posted by: CT Jim | July 5, 2013  1:40am

And I’m assuming based on Joe’s logic that after the epic collapse of 2008 there must be tens of thousands of CEO’s in prison serving long mandatory sentences and I’ll also assume Texas must have a hundred on death row awaiting execution. Ya know losing shareholder dollars is felony according to Joe. Gee how did I miss all those trials?? I mean heck the ratings would have been better than Judge Judy

posted by: CT Jim | July 5, 2013  7:27am

Joebigjoe, so I did my research and found no law saying the CEO is only responsible to the share holders and not the employees. It’s actually not close to being true.
Here they are:
1. to lead, in conjunction with the Board, the development of the
Company’s strategy;
2. to lead and oversee the implementation of the Company’s long and
short term plans in accordance with its strategy;
3. to ensure the Company is appropriately organized and staffed and to
have the authority to hire and terminate staff as necessary to enable it
to achieve the approved strategy;
4. to ensure that expenditures of the Company are within the authorized
annual budget of the Company;
5. to assess the principal risks of the Company and to ensure that these
risks are being monitored and managed;
6. to ensure effective internal controls and management information
systems are in place;
7. to ensure that the Company has appropriate systems to enable it to
conduct its activities both lawfully and ethically;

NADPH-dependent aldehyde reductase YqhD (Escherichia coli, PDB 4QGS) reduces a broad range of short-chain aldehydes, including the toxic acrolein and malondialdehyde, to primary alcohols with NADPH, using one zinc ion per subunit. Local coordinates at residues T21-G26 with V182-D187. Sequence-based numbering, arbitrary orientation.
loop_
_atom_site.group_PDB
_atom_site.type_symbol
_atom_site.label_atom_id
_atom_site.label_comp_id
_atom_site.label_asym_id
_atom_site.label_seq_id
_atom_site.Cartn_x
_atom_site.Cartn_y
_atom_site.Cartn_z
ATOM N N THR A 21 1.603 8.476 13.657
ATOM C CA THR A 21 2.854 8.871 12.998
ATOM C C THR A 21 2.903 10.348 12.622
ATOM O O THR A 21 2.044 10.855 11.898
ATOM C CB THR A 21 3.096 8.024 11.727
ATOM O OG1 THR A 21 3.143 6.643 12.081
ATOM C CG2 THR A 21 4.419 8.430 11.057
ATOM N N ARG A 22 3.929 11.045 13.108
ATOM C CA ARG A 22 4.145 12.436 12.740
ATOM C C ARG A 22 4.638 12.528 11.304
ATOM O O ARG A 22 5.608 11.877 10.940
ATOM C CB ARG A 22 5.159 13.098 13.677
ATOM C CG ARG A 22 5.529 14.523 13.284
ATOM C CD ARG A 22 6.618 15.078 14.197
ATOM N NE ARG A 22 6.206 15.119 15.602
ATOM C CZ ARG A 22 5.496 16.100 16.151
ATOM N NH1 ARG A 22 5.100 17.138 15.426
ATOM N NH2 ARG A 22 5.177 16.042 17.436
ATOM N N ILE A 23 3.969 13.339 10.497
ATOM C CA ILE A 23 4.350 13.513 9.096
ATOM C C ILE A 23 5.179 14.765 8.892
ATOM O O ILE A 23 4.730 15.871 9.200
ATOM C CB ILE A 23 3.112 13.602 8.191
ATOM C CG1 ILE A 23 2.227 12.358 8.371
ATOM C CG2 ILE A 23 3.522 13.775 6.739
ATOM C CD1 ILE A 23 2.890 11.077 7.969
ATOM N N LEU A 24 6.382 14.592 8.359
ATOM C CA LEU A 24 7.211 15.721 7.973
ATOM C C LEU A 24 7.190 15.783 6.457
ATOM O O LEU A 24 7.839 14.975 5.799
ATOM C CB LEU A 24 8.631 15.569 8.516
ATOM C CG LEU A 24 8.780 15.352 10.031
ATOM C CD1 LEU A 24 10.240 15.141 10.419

8. to ensure that the Company maintains high standards of corporate
citizenship and social responsibility wherever it does business;
9. to act as a liaison between management and the Board;
10. to communicate effectively with shareholders, employees, Government
authorities, other stakeholders and the public; 2
11. to keep abreast of all material undertakings and activities of the
Company and all material external factors affecting the Company and
to ensure that processes and systems are in place to ensure that the
CEO and management of the Company are adequately informed;
12. to ensure that the Directors are properly informed and that sufficient
information is provided to the Board to enable the Directors to form
appropriate judgments;
13. to ensure the integrity of all public disclosure by the Company;
14. in concert with the Chairman, to develop Board agendas;
15. to request that special meetings of the Board be called when
16. in concert with the Chairman, to determine the date, time and location
of the annual meeting of shareholders and to develop the agenda for
the meeting;
17. to sit on committees of the Board where appropriate as determined by
the Board; and
18. to abide by specific internally established control systems and
authorities, to lead by personal example and encourage all employees
to conduct their activities in accordance with all applicable laws and the
Company’s standards and policies, including its environmental, safety
and health policies. Gee seen nothing in there saying by law must put shareholders ahead of employees.

posted by: Jason | July 27, 2013  9:34am

I can tell by some of the comments posted that there is a lack of understanding about business and profits.  I humbly offer the following books that I think may help a couple of commentators understand these topics better.
1) Understanding Profits by Claude Robinson, D. Van Nostrand Company, Inc Princeton NJ, 1961
2) The Age of Giant Corporations, A Microeconomic History of American Business, 1914-1992 by Robert Sobel, Praeger Publishers, Westport, CT, 1993